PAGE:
“Just under 90 percent of our funding comes from Suffolk County Council but as an independent charity we can also generate income elsewhere.
“Now we are a much more effective organisation. The way our management structure works is very streamlined.
“There have been a few bumps in the road but we have now got to a really good place as to how to develop the service in the future. It’s a genuine partnership with the county council. With them we will look forward hopefully to a new era.
“What we are being really effective at doing is stripping out some of the back office costs - streamlining a lot of the activities makes us a lot more nimble in terms of our procurement, and our charity status helps us.”
Far from libraries closing down, new buildings have replaced older ones at Eye, Mildenhall and Saxmundham, with plans to do the same at Needham Market and Southwold.
They are hoping to open their 45th branch at Moreton Hall in Bury in September or October as part of the redevelopment of the community centre there.
Mildenhall’s new library opened on June 1 and within a month more than 120 additional people had joined. “We’ve been signing up four or five new customers a day,” said executive library manager Kate Ashton.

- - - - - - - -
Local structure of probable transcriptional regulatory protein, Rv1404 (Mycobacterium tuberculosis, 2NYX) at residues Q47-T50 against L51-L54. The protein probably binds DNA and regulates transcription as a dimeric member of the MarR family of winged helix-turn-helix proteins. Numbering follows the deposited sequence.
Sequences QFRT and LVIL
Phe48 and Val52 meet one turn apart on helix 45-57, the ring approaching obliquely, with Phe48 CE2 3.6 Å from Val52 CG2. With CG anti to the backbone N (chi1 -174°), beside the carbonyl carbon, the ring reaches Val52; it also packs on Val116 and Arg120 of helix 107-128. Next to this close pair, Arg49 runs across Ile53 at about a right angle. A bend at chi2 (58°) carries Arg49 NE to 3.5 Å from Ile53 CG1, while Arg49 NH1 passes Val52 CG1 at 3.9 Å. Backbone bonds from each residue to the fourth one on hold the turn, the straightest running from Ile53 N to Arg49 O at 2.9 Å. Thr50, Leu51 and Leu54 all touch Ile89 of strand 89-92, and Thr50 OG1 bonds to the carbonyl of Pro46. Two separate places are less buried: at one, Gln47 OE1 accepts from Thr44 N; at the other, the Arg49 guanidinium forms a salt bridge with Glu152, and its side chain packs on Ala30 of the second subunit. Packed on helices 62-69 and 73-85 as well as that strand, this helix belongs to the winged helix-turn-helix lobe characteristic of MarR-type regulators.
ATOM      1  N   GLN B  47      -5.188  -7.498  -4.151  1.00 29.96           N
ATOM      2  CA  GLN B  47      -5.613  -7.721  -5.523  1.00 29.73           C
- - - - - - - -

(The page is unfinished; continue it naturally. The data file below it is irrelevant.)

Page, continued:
It is housed in the Mildenhall Hub, a brand new multi-purpose centre where neighbours include the town’s leisure centre, West Suffolk Council, a health centre, and Mildenhall College Academy.
Kate has already noticed families heading for the leisure centre’s swimming academy are also spending time in the library.
“Since lockdown has eased we’ve had more people coming in and and wanting to borrow physical books,” she adds. “They’ve been doing so much on e-readers and have been really missing real books.
“There’s also the social interaction, having a conversation. It’s really beneficial for staff as well, having different people to talk to."
As well as the permanent buildings, three mobile library vehicles make hundreds of stops every month, and there are pop-up libraries in Shotley and on the outskirts of Ipswich.
“We also run three prison libraries in Suffolk, and eight in other locations - that’s an example of how being an independent charity helps us to develop other partnerships,” said Bruce.
Libraries are now starting to open up their community activities again.
“I think people are clamouring to get back to some of the things they did before like socialisation and school activities and some of the networks supported by libraries.
“In normal times we have 14,000 difference experiences across 44 sites to support a need in the community including early years events, regular groups, and Top Time for over 55 year-olds.
“Each local manager is very empowered to decide what they do at each site, knowing their community.
“At the start of our life it was fairly chaotic because no-one had every run a library service outside a local authority before.